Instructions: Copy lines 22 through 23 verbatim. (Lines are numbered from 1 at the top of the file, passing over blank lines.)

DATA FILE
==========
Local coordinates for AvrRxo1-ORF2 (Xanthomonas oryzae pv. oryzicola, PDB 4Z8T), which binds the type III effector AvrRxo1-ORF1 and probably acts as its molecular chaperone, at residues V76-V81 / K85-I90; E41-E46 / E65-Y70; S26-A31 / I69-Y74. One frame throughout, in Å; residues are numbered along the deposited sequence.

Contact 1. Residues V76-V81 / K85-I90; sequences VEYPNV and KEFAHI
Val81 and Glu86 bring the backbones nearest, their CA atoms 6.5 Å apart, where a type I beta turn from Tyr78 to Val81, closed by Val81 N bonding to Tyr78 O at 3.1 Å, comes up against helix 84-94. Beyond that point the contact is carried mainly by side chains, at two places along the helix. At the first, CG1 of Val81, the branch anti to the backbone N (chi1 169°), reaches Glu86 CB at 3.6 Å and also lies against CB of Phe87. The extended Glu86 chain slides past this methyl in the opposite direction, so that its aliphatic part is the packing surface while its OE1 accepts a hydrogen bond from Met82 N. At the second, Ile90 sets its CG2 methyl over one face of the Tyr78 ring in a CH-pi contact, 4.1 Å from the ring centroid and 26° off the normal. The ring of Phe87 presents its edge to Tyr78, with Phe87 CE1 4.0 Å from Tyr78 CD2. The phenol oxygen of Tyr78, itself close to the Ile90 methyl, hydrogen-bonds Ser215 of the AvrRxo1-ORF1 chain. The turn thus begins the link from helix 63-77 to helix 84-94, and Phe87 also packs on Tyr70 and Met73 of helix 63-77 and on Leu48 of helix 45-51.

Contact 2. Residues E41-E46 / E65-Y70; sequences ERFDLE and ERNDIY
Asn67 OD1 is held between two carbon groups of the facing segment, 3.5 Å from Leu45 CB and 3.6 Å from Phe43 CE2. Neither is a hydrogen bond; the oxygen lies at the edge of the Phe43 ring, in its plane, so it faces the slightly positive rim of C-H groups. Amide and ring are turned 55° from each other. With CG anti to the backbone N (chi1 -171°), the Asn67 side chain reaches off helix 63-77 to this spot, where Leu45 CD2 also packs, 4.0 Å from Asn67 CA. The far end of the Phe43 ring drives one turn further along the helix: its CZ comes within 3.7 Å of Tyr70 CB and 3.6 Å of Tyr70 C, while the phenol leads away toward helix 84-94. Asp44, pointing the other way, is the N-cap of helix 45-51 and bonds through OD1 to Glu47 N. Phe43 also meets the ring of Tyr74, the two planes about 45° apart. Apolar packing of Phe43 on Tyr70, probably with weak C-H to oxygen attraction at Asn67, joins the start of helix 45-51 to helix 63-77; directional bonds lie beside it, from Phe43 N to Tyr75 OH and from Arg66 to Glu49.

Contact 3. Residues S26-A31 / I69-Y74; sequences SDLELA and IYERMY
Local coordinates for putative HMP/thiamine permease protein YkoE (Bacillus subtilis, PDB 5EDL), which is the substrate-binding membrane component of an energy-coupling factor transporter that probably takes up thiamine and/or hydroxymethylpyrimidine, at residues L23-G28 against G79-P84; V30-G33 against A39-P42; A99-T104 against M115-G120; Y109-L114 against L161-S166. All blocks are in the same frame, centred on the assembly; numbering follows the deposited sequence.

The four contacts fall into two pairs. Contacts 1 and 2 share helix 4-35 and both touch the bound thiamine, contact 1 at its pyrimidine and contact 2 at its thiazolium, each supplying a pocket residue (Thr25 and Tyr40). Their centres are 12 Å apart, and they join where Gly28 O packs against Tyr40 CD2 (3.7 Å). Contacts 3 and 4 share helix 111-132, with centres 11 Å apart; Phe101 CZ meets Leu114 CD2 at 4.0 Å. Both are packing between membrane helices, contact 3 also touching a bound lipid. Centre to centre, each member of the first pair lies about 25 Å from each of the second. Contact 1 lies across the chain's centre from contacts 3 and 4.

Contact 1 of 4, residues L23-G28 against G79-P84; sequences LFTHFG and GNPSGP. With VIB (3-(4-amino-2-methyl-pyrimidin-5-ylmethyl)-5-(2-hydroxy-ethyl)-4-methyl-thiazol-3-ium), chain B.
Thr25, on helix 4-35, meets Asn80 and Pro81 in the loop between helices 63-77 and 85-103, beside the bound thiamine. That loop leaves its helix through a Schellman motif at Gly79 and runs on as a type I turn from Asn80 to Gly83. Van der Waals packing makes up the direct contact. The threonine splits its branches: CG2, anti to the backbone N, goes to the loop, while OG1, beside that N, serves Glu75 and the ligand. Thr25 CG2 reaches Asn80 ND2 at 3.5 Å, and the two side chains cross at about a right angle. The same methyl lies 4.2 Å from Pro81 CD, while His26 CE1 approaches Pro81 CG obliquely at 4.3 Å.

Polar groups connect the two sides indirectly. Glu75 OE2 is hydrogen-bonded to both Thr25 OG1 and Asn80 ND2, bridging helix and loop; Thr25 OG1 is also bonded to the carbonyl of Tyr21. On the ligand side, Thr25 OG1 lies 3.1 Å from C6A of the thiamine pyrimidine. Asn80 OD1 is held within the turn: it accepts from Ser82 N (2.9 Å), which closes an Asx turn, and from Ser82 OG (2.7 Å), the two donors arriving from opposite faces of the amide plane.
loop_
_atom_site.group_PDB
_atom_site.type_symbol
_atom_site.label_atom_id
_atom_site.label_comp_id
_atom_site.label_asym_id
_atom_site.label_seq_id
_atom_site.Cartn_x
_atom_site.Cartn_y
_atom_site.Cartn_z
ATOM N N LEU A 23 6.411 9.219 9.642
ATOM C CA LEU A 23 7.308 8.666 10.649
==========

ATOM N N LEU A 23 6.411 9.219 9.642
ATOM C CA LEU A 23 7.308 8.666 10.649